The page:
Should Ramona get a motorcycle? Readers weigh in
On Monday, I announced my want for a motorcycle as a means to skirt high gas prices. Readers -- and motorcycle riders -- Sandra Cohen and Bruce Korb wrote in with their advice. Read on:
"You asked for comments about you getting a motorcycle and here are mine:
"Are you aware that hospital emergency room personnel refer to motorcycles as 'donor cycles?' Sure, having a motorcycle LOOKS like a good solution, but there are just too many motorists around here for it to be a safe method of transportation -- I don't care how fuel-efficient it is. And you being a first-time rider in all this? A recipe for disaster.
"Sorry to burst your bubble. My husband was a motorcycle driver for years and years and years and commuted from Boulder Creek to Silicon Valley. With all this experience, he escaped with his life when he went down (after hitting a patch of gravel in the road) on Bear Creek Road through no fault of his own. Fortunately, he lived to tell the tale but we NEVER allowed our son to ride on the street and that was way back in the 1980s when there were less people on the road.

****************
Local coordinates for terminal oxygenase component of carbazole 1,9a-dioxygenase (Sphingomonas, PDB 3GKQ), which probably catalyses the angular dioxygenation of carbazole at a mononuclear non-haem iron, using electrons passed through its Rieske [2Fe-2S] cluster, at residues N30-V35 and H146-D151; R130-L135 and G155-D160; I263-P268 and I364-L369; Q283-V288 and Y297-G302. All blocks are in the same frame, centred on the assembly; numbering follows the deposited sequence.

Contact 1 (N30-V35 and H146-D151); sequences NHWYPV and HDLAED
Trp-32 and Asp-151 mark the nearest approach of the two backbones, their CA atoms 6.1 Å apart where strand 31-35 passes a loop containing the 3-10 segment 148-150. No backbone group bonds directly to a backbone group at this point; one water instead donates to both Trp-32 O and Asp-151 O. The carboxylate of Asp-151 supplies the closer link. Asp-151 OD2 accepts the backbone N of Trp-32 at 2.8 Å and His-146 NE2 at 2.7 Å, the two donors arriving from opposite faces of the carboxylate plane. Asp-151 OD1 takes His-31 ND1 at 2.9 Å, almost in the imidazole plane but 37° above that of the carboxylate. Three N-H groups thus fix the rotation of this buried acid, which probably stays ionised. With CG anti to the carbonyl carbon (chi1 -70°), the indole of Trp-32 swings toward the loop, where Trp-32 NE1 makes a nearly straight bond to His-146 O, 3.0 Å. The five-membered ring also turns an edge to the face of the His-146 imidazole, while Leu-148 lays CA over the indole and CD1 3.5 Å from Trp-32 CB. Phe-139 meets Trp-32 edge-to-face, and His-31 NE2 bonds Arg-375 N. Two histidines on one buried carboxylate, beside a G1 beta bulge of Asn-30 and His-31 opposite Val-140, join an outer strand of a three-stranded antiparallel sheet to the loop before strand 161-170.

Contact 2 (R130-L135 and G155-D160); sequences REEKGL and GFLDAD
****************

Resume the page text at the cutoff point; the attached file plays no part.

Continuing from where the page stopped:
"I rode in New Jersey for a brief period of time on a 250cc Ducati -- a very sweet machine -- but never got over the fear of falling and breaking something. I was a mom of young children at the time and all I could think of was who would take care of them if something happened to me. But that's me. I always err on the side of caution. It's a good way to be in order to stay alive
"They are quick and easy on the gas budget. I enjoyed mine -- until I took a gentle turn on a dark night. There was a film of oil on a film of water and, despite the gentleness of the turn, the bike went out from under me. I realized two things:
Conclusion: It is great for around town in the day time when the weather is dry. Keep a car."
- There is no way to avoid such incidents except to not ride at night or when you can see that the road may be slick.
- I like the way my body is arranged now.